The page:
Last year, I nearly saw some wrestling. Since then I have been itching to see a lutte match, the traditional wrestling popular in this region of West Africa. Wrestling was big in England in the seventies and I remember watching it on Saturday afternoons with my Grandma. I even spent a short period of time working for one of its biggest stars, Big Daddy, but despite this I wasn’t much of a fan – it was always more theatrical than sporting, in my opinion.
The fighting seems real enough here. Wherever I go, I see lads practising in the sand. Alongside football, it’s the most popular sport in the country and the biggest lutte stars are, like footballers in the UK, multi-millionaire idols. After a recent match on television, a roar went through the entire village and then youths zipped up and down the main sand drag on motorcycles, beeping horns and generally being boisterous.
I heard that there was a big lutte match last friday in Diouloulou, a village about 10 miles away and the site of the last lion spotted in this region. Accordingly, there was a Simba dancer (lion man), who minced around like a camp feline Michael Jackson throughout the entire afternoon. In fact the whole event was fairly homo-erotic.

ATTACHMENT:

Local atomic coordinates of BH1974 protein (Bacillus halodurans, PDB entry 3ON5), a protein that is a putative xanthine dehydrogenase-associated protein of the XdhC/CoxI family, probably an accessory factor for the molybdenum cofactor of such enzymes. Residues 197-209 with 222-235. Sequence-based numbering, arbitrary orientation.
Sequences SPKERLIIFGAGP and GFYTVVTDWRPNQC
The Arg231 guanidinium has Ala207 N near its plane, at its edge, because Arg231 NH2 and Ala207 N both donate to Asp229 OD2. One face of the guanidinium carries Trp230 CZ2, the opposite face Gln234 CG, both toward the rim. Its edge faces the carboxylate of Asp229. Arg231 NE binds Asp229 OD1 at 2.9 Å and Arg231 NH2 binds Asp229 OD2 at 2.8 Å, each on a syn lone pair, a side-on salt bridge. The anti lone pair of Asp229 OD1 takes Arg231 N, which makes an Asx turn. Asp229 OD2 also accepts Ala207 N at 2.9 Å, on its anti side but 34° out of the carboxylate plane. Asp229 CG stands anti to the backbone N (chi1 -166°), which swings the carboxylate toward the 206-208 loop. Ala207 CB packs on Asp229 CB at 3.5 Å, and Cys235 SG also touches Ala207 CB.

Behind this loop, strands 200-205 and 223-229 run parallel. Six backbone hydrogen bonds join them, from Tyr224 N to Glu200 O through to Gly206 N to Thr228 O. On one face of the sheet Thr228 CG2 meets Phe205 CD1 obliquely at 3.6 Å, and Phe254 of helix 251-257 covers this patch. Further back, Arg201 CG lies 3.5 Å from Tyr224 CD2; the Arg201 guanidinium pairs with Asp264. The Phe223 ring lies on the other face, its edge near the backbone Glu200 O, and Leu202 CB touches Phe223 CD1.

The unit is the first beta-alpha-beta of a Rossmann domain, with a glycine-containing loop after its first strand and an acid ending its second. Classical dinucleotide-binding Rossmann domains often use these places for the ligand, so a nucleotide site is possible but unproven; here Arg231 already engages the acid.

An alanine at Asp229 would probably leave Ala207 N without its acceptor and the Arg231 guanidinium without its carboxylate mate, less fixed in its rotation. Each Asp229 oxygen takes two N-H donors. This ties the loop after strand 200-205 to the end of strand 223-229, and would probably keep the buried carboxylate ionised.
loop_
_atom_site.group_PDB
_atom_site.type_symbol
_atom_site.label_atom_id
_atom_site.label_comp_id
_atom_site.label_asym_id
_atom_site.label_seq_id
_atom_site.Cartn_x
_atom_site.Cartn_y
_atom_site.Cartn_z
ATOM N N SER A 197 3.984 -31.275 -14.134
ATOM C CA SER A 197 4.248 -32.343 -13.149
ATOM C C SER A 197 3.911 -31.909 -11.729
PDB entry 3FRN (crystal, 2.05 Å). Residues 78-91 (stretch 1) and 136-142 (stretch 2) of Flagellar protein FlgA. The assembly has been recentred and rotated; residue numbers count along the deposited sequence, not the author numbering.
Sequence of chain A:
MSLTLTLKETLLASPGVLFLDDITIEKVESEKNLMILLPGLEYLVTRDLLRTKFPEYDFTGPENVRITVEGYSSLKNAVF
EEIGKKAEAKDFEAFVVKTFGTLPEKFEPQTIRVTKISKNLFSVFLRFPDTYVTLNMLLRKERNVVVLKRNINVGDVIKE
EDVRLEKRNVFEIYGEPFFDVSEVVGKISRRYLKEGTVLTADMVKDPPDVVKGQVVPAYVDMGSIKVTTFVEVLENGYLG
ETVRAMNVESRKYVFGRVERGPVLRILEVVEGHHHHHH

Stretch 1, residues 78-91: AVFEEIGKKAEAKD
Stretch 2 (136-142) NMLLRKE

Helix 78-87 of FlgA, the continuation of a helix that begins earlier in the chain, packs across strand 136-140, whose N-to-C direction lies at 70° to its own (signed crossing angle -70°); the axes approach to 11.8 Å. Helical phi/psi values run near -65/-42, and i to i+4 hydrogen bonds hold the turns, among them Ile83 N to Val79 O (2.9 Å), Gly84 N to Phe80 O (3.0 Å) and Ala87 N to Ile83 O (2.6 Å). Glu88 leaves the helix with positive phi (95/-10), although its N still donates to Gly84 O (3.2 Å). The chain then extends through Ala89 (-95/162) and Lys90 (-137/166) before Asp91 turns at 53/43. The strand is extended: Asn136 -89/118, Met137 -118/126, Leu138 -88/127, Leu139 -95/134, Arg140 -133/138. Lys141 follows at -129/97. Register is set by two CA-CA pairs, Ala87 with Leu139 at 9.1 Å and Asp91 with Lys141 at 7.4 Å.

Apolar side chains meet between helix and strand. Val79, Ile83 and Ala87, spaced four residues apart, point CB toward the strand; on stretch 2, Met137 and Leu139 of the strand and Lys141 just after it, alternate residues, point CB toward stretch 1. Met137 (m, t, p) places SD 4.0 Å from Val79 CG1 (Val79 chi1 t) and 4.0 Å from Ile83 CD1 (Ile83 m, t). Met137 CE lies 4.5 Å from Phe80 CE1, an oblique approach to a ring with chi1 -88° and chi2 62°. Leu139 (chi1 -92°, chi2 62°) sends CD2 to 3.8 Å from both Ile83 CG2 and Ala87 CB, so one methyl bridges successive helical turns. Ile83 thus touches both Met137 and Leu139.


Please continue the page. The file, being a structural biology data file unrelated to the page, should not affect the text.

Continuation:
Drummers thrashed away on the edge of a sand circle. Wrestlers between matches, would take a break from flexing their muscles and pouring water upon each other, to dance with Simba. Amidst this, opponents from the two teams fought each other at a fast pace, with the occasional break for officials to make dull speeches. The crowd lapped it up, cheering and occasionally breaking into the circle to dance to the drums alongside the fighters.
The final fight was thrilling, the fighters bodies heavily muscled, soaked with sweat and wrapped in leather cords holding protective gris-gris. The crowds roared with delight as the winner hurled the other to the ground.
I looked to the skies, to see hundreds of bats pouring out of a single tree and flying off into the jungle before driving home into yet another spectacular sunset.